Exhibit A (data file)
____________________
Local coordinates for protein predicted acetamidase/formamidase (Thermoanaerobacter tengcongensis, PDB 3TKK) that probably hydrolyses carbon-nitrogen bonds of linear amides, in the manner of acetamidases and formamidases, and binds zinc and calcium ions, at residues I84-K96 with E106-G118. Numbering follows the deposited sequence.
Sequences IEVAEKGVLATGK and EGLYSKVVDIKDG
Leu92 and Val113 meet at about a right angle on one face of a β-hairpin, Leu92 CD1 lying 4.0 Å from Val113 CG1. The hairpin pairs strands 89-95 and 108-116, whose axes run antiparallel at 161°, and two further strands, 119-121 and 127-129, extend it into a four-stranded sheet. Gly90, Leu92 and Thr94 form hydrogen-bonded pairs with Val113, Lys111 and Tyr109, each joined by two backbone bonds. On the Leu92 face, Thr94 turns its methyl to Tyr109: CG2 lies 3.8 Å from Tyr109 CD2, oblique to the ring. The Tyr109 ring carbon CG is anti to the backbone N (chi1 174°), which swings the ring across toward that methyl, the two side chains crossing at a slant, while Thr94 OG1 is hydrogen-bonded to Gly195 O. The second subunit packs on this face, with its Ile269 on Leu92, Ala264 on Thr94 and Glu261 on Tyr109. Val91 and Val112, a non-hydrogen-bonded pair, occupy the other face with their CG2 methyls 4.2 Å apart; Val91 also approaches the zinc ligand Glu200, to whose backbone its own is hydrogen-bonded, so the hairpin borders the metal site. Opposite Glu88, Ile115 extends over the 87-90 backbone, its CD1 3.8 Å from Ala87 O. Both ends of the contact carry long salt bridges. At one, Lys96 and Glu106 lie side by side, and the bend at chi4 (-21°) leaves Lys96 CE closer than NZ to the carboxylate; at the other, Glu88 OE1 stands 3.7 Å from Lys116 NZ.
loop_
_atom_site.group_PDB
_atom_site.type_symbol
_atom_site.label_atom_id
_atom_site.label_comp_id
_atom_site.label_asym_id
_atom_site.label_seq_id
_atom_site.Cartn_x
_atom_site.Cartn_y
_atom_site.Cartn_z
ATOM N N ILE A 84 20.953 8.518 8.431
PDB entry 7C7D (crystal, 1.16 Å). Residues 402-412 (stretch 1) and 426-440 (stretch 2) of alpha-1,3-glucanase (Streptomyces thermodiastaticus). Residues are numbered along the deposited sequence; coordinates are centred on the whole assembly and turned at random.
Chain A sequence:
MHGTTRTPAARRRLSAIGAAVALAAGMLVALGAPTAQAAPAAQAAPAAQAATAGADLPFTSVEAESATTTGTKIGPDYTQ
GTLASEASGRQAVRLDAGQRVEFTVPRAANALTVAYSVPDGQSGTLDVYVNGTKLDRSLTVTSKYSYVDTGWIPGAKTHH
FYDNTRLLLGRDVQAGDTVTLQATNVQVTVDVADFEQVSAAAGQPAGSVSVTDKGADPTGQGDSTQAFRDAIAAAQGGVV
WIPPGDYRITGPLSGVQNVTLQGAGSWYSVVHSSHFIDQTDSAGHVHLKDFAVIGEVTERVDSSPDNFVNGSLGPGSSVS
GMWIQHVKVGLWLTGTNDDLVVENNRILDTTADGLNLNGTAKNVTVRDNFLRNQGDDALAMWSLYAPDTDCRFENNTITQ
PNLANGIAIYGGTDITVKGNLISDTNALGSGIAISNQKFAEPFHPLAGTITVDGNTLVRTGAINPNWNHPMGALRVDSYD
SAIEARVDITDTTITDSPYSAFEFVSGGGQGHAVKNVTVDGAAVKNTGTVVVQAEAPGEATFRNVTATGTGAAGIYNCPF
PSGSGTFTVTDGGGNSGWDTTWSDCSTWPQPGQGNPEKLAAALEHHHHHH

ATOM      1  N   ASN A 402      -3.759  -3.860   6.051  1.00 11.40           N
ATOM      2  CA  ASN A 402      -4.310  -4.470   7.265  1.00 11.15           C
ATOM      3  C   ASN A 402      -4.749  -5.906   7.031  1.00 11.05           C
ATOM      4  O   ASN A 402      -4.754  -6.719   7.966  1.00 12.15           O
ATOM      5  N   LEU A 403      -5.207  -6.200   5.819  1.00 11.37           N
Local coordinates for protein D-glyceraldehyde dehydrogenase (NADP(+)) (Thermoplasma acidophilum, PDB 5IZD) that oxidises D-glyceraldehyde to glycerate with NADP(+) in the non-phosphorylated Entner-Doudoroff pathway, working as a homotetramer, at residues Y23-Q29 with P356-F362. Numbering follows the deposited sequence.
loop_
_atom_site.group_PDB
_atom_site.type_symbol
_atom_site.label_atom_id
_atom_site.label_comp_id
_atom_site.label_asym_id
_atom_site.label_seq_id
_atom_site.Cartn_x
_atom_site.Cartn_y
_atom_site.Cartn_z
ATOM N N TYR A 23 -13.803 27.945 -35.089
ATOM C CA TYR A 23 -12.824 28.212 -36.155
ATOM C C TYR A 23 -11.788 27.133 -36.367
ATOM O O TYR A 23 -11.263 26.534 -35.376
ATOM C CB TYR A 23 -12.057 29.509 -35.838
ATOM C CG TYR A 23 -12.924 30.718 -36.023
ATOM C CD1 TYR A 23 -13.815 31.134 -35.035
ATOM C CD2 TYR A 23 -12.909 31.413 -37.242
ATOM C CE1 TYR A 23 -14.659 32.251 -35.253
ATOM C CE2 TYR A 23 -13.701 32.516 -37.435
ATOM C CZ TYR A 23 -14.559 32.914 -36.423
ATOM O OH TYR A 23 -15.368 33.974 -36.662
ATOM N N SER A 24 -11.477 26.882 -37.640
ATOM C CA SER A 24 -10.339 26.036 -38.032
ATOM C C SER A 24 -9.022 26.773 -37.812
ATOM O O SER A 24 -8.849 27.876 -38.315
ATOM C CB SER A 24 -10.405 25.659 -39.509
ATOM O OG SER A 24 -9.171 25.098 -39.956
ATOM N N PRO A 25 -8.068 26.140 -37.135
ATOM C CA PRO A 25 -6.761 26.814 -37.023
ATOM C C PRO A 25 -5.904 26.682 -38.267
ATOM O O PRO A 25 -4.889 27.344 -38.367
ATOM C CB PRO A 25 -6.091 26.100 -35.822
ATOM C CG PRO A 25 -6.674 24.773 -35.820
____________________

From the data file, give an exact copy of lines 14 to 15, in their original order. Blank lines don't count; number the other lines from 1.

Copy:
ATOM N N ILE A 84 20.953 8.518 8.431
PDB entry 7C7D (crystal, 1.16 Å). Residues 402-412 (stretch 1) and 426-440 (stretch 2) of alpha-1,3-glucanase (Streptomyces thermodiastaticus). Residues are numbered along the deposited sequence; coordinates are centred on the whole assembly and turned at random.